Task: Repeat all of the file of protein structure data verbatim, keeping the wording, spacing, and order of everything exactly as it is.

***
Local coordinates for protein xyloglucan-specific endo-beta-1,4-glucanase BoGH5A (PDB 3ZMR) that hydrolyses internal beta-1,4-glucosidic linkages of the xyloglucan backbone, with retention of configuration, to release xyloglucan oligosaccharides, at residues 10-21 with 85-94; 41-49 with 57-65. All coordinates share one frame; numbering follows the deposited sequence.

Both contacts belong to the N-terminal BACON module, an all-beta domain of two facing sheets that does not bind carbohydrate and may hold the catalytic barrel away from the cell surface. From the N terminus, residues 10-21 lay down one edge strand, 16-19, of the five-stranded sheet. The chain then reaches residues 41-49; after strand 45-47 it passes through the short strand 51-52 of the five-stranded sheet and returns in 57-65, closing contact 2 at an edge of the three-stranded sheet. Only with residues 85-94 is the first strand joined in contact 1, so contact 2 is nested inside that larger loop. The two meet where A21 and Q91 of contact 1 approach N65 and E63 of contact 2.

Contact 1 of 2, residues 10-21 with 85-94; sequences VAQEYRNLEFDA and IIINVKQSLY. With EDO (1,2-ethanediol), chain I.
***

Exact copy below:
Local coordinates for protein xyloglucan-specific endo-beta-1,4-glucanase BoGH5A (PDB 3ZMR) that hydrolyses internal beta-1,4-glucosidic linkages of the xyloglucan backbone, with retention of configuration, to release xyloglucan oligosaccharides, at residues 10-21 with 85-94; 41-49 with 57-65. All coordinates share one frame; numbering follows the deposited sequence.

Both contacts belong to the N-terminal BACON module, an all-beta domain of two facing sheets that does not bind carbohydrate and may hold the catalytic barrel away from the cell surface. From the N terminus, residues 10-21 lay down one edge strand, 16-19, of the five-stranded sheet. The chain then reaches residues 41-49; after strand 45-47 it passes through the short strand 51-52 of the five-stranded sheet and returns in 57-65, closing contact 2 at an edge of the three-stranded sheet. Only with residues 85-94 is the first strand joined in contact 1, so contact 2 is nested inside that larger loop. The two meet where A21 and Q91 of contact 1 approach N65 and E63 of contact 2.

Contact 1 of 2, residues 10-21 with 85-94; sequences VAQEYRNLEFDA and IIINVKQSLY. With EDO (1,2-ethanediol), chain I.